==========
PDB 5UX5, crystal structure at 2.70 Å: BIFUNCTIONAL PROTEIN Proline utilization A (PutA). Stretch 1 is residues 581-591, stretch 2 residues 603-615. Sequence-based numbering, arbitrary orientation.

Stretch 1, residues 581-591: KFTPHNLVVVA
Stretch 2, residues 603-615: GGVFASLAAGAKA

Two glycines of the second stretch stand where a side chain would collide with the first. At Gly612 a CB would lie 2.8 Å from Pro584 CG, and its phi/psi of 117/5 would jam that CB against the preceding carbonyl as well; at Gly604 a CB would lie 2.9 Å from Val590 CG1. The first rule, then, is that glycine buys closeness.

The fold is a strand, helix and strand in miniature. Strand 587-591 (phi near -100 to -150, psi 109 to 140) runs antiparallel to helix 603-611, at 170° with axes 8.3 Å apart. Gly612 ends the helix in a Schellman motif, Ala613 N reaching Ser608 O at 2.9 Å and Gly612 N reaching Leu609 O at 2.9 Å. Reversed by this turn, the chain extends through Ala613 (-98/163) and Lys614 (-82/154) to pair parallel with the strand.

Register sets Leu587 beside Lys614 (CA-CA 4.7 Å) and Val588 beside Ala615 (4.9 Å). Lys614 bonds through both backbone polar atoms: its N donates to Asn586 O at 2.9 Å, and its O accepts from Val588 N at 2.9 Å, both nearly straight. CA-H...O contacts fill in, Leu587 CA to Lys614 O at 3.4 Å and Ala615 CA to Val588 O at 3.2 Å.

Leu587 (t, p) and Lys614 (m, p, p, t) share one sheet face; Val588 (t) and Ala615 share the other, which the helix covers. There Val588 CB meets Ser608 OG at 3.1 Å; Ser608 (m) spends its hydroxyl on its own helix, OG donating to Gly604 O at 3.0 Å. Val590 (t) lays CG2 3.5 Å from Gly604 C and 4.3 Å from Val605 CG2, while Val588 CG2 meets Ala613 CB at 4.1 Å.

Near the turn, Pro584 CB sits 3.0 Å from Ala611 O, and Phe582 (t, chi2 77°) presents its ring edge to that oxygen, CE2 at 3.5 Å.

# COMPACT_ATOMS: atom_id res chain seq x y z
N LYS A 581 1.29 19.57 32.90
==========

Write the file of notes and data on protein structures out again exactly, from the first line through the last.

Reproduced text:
PDB 5UX5, crystal structure at 2.70 Å: BIFUNCTIONAL PROTEIN Proline utilization A (PutA). Stretch 1 is residues 581-591, stretch 2 residues 603-615. Sequence-based numbering, arbitrary orientation.

Stretch 1, residues 581-591: KFTPHNLVVVA
Stretch 2, residues 603-615: GGVFASLAAGAKA

Two glycines of the second stretch stand where a side chain would collide with the first. At Gly612 a CB would lie 2.8 Å from Pro584 CG, and its phi/psi of 117/5 would jam that CB against the preceding carbonyl as well; at Gly604 a CB would lie 2.9 Å from Val590 CG1. The first rule, then, is that glycine buys closeness.

The fold is a strand, helix and strand in miniature. Strand 587-591 (phi near -100 to -150, psi 109 to 140) runs antiparallel to helix 603-611, at 170° with axes 8.3 Å apart. Gly612 ends the helix in a Schellman motif, Ala613 N reaching Ser608 O at 2.9 Å and Gly612 N reaching Leu609 O at 2.9 Å. Reversed by this turn, the chain extends through Ala613 (-98/163) and Lys614 (-82/154) to pair parallel with the strand.

Register sets Leu587 beside Lys614 (CA-CA 4.7 Å) and Val588 beside Ala615 (4.9 Å). Lys614 bonds through both backbone polar atoms: its N donates to Asn586 O at 2.9 Å, and its O accepts from Val588 N at 2.9 Å, both nearly straight. CA-H...O contacts fill in, Leu587 CA to Lys614 O at 3.4 Å and Ala615 CA to Val588 O at 3.2 Å.

Leu587 (t, p) and Lys614 (m, p, p, t) share one sheet face; Val588 (t) and Ala615 share the other, which the helix covers. There Val588 CB meets Ser608 OG at 3.1 Å; Ser608 (m) spends its hydroxyl on its own helix, OG donating to Gly604 O at 3.0 Å. Val590 (t) lays CG2 3.5 Å from Gly604 C and 4.3 Å from Val605 CG2, while Val588 CG2 meets Ala613 CB at 4.1 Å.

Near the turn, Pro584 CB sits 3.0 Å from Ala611 O, and Phe582 (t, chi2 77°) presents its ring edge to that oxygen, CE2 at 3.5 Å.

# COMPACT_ATOMS: atom_id res chain seq x y z
N LYS A 581 1.29 19.57 32.90